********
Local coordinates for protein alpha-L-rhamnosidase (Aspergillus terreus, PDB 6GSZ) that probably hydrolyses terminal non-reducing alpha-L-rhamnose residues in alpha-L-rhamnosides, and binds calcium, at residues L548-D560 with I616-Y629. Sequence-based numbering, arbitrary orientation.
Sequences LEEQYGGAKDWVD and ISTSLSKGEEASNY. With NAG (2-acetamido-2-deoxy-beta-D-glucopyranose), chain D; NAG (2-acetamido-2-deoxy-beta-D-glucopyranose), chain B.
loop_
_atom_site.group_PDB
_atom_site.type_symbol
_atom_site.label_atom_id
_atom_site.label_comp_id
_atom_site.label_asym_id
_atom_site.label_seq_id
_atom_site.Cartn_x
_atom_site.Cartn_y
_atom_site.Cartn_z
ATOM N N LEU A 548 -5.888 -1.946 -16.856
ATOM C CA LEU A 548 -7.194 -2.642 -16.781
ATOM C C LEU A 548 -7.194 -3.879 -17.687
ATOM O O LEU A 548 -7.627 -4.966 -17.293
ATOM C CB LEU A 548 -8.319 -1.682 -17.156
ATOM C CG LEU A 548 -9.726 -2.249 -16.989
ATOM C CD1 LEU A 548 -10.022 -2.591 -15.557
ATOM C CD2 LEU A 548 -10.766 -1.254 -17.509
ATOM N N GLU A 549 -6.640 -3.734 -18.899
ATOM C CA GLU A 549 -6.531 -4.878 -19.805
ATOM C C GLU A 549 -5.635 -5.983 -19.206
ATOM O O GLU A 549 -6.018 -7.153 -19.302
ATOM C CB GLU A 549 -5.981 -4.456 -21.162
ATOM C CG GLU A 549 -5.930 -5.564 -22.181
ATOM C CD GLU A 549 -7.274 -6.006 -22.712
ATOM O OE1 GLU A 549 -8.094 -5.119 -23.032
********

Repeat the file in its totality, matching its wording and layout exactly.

Local coordinates for protein alpha-L-rhamnosidase (Aspergillus terreus, PDB 6GSZ) that probably hydrolyses terminal non-reducing alpha-L-rhamnose residues in alpha-L-rhamnosides, and binds calcium, at residues L548-D560 with I616-Y629. Sequence-based numbering, arbitrary orientation.
Sequences LEEQYGGAKDWVD and ISTSLSKGEEASNY. With NAG (2-acetamido-2-deoxy-beta-D-glucopyranose), chain D; NAG (2-acetamido-2-deoxy-beta-D-glucopyranose), chain B.
loop_
_atom_site.group_PDB
_atom_site.type_symbol
_atom_site.label_atom_id
_atom_site.label_comp_id
_atom_site.label_asym_id
_atom_site.label_seq_id
_atom_site.Cartn_x
_atom_site.Cartn_y
_atom_site.Cartn_z
ATOM N N LEU A 548 -5.888 -1.946 -16.856
ATOM C CA LEU A 548 -7.194 -2.642 -16.781
ATOM C C LEU A 548 -7.194 -3.879 -17.687
ATOM O O LEU A 548 -7.627 -4.966 -17.293
ATOM C CB LEU A 548 -8.319 -1.682 -17.156
ATOM C CG LEU A 548 -9.726 -2.249 -16.989
ATOM C CD1 LEU A 548 -10.022 -2.591 -15.557
ATOM C CD2 LEU A 548 -10.766 -1.254 -17.509
ATOM N N GLU A 549 -6.640 -3.734 -18.899
ATOM C CA GLU A 549 -6.531 -4.878 -19.805
ATOM C C GLU A 549 -5.635 -5.983 -19.206
ATOM O O GLU A 549 -6.018 -7.153 -19.302
ATOM C CB GLU A 549 -5.981 -4.456 -21.162
ATOM C CG GLU A 549 -5.930 -5.564 -22.181
ATOM C CD GLU A 549 -7.274 -6.006 -22.712
ATOM O OE1 GLU A 549 -8.094 -5.119 -23.032